Elephant-nose fish do a little dance to help them ‘see’ in 3D

Pulses of electricity give some fish the ability to identify objects or prey, and a little shimmy helps them take several snapshots that give their underwater world depth


12 December 2022

FJ678N Peter's worm-jawed mormyrid, Peter's elephant nose, elephantnose fish, Longnosed Elephant fish (Gnathonemus petersii, Gnathonemus brevicaudatus, Mormyrus petersii), swimming

Peters’s elephant nose fish produce electric fields that help them navigate the world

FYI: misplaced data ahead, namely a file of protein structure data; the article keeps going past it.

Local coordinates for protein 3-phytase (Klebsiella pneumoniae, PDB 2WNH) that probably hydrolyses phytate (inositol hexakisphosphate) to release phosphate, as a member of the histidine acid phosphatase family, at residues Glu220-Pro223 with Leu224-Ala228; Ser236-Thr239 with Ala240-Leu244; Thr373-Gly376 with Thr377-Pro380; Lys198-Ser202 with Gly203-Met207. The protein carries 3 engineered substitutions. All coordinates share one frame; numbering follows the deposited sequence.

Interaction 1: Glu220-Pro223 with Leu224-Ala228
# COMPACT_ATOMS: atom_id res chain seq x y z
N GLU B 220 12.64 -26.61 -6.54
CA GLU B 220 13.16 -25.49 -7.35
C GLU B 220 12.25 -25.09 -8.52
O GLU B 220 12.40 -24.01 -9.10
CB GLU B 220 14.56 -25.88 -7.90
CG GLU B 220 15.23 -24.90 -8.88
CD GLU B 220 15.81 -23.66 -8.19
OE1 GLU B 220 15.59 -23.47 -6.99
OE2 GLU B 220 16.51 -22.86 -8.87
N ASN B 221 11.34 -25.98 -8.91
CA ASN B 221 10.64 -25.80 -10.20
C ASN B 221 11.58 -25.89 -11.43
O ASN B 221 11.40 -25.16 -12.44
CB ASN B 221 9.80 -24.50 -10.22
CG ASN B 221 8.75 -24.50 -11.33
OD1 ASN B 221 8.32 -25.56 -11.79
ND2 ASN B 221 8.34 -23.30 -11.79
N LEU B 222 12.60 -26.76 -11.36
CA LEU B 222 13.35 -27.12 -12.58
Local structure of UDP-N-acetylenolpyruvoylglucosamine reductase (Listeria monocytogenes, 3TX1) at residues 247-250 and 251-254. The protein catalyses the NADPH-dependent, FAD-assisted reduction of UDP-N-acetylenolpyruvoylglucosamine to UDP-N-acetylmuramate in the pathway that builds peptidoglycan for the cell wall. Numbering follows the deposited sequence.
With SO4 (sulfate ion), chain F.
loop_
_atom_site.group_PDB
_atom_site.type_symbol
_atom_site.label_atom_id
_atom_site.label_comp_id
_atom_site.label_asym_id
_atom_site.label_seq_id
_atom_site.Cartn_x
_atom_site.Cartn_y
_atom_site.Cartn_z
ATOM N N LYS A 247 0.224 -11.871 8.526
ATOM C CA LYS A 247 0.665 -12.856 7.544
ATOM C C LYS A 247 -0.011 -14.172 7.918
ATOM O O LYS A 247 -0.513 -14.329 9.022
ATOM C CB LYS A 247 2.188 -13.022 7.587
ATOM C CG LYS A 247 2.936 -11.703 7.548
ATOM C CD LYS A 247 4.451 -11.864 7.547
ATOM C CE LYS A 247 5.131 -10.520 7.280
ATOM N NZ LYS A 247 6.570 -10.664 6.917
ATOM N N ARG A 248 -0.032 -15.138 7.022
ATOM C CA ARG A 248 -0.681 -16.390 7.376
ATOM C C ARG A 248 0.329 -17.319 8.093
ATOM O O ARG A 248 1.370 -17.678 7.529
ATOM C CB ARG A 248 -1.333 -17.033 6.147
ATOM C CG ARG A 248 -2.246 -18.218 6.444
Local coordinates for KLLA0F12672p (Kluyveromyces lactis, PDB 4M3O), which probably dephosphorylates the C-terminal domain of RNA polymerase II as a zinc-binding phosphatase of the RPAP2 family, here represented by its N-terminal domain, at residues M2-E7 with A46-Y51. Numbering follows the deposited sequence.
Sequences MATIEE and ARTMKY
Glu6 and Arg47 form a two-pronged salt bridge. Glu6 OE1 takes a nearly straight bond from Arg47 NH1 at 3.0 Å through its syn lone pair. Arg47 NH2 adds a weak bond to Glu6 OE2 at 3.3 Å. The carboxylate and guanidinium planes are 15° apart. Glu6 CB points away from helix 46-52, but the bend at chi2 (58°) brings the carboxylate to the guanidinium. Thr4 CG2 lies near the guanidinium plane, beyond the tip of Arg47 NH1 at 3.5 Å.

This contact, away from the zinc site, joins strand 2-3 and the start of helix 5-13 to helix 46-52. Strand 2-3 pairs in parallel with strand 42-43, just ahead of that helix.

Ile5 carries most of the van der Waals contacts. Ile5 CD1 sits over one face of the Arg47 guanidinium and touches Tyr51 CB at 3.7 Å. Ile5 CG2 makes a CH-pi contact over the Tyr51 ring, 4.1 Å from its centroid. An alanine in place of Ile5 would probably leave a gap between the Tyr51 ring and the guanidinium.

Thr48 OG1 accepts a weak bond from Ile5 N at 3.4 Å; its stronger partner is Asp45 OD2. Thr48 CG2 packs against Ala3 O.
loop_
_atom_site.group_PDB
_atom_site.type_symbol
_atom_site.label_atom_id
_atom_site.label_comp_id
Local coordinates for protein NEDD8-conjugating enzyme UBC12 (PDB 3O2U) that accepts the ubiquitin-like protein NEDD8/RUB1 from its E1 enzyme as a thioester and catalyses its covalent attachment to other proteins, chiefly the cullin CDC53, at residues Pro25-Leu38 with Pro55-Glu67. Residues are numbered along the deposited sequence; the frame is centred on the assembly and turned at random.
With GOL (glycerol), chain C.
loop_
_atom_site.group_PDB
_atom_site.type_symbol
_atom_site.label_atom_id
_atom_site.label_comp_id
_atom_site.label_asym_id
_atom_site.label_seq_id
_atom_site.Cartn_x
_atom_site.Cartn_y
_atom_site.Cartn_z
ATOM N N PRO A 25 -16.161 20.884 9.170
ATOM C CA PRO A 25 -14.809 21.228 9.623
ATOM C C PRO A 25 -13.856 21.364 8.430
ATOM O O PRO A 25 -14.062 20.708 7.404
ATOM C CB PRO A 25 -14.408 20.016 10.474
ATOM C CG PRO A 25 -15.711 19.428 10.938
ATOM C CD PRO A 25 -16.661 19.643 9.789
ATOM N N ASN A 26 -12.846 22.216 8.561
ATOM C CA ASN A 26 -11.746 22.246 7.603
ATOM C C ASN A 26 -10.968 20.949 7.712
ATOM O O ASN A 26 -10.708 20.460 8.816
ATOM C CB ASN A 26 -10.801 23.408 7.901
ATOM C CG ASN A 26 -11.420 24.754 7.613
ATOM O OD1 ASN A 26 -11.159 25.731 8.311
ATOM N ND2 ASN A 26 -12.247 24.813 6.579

blickwinkel / Alamy Stock Photo

Elephant-nose fish need to twist, pace and shimmy to accurately “see” the shapes of objects when interpreting wobbles in electric fields.

Peters’s elephant-nose fish (Gnathonemus petersii) is native to the rivers of west and central Africa. It and its close relatives are “weakly electric” fish that can produce a small electric discharge too feeble to stun prey. But sensors in their skin can use the resulting electric field around their bodies to detect prey and underwater obstacles. …

Source link

Leave a Reply

Your email address will not be published. Required fields are marked *